Levels of health inequality between countries and regions in respect to cancer prevention, control, access to treatment, and survival are both wide and varied. The situation is particularly challenging in Eastern Europe, with survival for many cancers below the European average. Inequalities also occur between social groups, between regions within countries, and between patient cohorts e.g. by age.

Recommendations made by the European Cancer Organisation in this respect include:

  • Setting significant and ambitious European-wide goals for the Beating Cancer Plan that will drive actions towards reducing health inequalities;
  • Creating a European Cancer Dashboard to monitor and report on inequalities; and,
  • Developing further on the excellent foundations created by the European Reference Networks.

 

 7. Support Healthcare Professional Education & Mobility

Recommendations by the European Cancer Organisation on healthcare professional education and mobility include:

  • stimulating recognition of professions and harmonisation of specialist oncology professional training at the European level;
  • promoting multiprofessional team working in cancer care, including via use of the proposed European Cancer Dashboard for monitoring progress on achieving patient access to all relevant professions;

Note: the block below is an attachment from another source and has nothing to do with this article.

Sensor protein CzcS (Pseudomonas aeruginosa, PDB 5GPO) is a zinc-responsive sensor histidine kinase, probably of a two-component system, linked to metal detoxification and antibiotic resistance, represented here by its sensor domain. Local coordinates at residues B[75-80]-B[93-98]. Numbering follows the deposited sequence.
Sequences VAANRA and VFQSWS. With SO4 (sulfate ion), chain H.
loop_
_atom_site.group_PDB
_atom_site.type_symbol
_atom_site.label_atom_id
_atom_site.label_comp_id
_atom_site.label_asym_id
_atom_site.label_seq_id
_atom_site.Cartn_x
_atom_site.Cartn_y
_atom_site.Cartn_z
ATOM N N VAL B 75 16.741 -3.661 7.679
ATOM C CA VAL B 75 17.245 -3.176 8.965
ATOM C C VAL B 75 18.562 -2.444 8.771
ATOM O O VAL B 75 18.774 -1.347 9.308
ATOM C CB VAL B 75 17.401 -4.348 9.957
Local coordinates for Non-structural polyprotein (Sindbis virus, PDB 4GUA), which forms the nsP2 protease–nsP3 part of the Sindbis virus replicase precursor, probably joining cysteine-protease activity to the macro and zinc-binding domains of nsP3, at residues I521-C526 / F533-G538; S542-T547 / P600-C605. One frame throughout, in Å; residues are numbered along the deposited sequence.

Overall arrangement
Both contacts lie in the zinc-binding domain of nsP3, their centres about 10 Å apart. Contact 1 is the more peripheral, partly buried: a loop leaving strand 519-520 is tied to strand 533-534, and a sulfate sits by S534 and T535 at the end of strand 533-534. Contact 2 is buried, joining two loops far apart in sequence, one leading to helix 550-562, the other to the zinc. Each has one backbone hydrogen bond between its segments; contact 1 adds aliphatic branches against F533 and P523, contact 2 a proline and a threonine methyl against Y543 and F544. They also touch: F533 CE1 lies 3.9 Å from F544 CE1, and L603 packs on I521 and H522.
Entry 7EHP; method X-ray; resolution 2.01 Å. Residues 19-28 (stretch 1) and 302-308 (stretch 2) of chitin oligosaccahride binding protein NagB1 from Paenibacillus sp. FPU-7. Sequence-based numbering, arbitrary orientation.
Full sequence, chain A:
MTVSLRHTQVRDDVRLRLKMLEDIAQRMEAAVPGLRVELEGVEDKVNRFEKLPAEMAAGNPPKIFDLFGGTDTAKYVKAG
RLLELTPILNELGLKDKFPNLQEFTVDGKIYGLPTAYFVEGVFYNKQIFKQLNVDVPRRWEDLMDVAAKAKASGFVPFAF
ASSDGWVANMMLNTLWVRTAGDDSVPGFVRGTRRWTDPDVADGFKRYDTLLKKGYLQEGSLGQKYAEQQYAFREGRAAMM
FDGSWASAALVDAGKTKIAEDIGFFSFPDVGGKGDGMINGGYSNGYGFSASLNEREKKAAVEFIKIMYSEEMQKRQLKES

• facilitating timely national and international action on workforce shortage

 

8. Improve Data Use and the Evidence Environment in European Cancer Care

Recommendations for the Beating Cancer Plan on improving data use and the evidence environment include:

  • Further elevating cooperation between cancer registries in the EU;
  • Resolving barriers to research invoked by GDPR; and,
  • Embracing Treatment Optimisation as an agenda at the EU level.

 

9. Be Courageous on Primary Prevention

On cancer prevention, the Beating Cancer Plan should include:

  • Sustained investment in health literacy efforts at the European level, including long term commitment to the promotion of the European Code Against Cancer;
  • Stronger tobacco control legislation at the European level, including with respect to novel tobacco and nicotine products;
  • Enhancing Europe’s approach to food and alcohol labelling to help consumers make healthier life choices;